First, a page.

HM: Going fast…

We recognize that most companies — especially larger corporations — will never be comfortable transacting in volatile cryptocurrency of any kind. Frankly, it’s an issue in our industry model and the number one barrier to adoption.

We are partnering with a third-party provider to provide seamless conversion of fiat currency used by publisher customers to pay for services to a tokenized form of fiat that is distributed internally within the VideoCoin Network to compensate workers and Stakers.

Thus, we can leverage both fiat payments for customers and data centers, alongside the utility of the VID token, to enable and optimize processing within the network, without exposing anything crypto-related to a typical business customer.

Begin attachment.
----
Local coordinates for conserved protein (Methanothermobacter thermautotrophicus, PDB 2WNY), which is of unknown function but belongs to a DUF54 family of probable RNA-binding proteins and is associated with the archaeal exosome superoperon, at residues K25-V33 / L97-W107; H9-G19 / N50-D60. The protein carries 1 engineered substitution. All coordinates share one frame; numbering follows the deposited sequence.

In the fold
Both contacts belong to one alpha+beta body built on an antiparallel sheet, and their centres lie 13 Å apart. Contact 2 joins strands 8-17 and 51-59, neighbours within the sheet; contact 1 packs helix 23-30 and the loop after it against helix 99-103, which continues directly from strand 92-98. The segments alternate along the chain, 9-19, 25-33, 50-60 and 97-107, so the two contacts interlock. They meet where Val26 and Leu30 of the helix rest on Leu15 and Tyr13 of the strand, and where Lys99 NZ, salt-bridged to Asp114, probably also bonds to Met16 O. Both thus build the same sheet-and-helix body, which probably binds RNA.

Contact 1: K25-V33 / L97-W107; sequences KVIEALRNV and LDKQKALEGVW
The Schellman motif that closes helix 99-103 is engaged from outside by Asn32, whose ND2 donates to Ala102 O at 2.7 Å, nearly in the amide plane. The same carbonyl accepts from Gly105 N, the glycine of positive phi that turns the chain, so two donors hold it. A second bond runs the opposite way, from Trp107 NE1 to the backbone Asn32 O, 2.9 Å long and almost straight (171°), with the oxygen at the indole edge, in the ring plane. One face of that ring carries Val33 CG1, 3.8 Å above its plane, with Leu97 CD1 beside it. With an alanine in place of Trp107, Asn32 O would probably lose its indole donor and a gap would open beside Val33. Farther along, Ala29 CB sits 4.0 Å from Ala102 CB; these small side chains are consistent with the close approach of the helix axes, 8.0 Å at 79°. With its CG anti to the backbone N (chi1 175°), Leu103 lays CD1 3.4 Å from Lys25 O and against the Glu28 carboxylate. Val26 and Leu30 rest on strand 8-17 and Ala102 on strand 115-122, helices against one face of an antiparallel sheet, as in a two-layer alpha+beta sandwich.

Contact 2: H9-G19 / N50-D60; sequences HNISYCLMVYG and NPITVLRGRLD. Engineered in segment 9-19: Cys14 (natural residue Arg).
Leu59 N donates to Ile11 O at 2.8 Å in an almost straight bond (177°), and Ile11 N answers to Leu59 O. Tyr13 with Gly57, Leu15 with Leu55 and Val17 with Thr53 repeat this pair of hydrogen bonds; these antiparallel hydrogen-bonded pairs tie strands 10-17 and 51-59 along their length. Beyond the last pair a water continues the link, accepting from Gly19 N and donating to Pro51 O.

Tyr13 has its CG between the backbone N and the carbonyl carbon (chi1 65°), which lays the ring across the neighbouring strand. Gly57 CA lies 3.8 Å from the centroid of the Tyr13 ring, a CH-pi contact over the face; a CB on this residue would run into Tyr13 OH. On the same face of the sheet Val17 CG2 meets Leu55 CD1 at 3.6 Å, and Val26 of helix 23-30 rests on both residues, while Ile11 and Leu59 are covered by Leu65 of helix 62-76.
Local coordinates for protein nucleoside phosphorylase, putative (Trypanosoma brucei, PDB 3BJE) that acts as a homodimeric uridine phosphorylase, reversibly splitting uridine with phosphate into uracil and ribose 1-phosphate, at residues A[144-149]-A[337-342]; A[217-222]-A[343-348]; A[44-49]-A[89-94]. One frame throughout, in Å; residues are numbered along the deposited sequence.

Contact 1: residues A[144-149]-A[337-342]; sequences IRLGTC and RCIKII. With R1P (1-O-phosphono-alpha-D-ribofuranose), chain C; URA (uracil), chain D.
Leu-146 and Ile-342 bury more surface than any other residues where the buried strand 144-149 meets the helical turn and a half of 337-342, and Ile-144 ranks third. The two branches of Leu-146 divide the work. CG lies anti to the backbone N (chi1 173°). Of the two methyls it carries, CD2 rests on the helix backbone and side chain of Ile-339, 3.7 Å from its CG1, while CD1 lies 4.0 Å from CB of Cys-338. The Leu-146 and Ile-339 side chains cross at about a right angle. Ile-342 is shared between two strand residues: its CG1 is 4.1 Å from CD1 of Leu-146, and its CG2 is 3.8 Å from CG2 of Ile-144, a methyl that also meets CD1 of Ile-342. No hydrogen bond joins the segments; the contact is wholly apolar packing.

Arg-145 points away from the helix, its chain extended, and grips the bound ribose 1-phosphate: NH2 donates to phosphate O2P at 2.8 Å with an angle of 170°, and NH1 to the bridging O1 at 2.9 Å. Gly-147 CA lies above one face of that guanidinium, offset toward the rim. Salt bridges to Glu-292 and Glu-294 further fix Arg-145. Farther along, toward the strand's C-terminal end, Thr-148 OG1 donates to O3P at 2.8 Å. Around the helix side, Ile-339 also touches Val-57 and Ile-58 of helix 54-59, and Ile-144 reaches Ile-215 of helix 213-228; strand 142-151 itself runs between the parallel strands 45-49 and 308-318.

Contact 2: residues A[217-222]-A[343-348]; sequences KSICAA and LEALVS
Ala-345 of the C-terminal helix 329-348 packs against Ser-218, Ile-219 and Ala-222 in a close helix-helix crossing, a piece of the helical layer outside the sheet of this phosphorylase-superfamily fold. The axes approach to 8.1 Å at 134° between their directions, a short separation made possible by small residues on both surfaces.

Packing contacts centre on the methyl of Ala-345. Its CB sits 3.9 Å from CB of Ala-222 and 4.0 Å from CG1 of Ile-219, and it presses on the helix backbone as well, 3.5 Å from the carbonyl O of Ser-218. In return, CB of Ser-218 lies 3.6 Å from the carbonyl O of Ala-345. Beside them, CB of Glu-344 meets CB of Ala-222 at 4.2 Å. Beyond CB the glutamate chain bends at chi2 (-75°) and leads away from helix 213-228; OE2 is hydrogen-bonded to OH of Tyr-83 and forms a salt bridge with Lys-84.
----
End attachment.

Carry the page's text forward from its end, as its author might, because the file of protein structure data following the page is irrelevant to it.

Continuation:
Most ICO DApp projects will realize this payment friction and adoption issue when they approach actual business customers. Businesses don’t want to buy volatile money from an exchange. Fiat needs to at least be an option.

Q: Why does video need to change? It seems to be working fine the way it is without needing the blockchain.

HM: The current marketplace for video processing and distribution is dominated by a very small circle of major players AWS, Google, Microsoft. They make a lot of money!

AWS accounts for roughly ¾ of Amazon’s total value. They also compete with their own media customers with their streaming services. That’s a real problem. They are feeding their hungry competitors.

By putting unused compute power to work, we can save those struggling with the staggering costs of video distribution a lot of money and reduce the need to fund their biggest scariest competitors, Google and Amazon.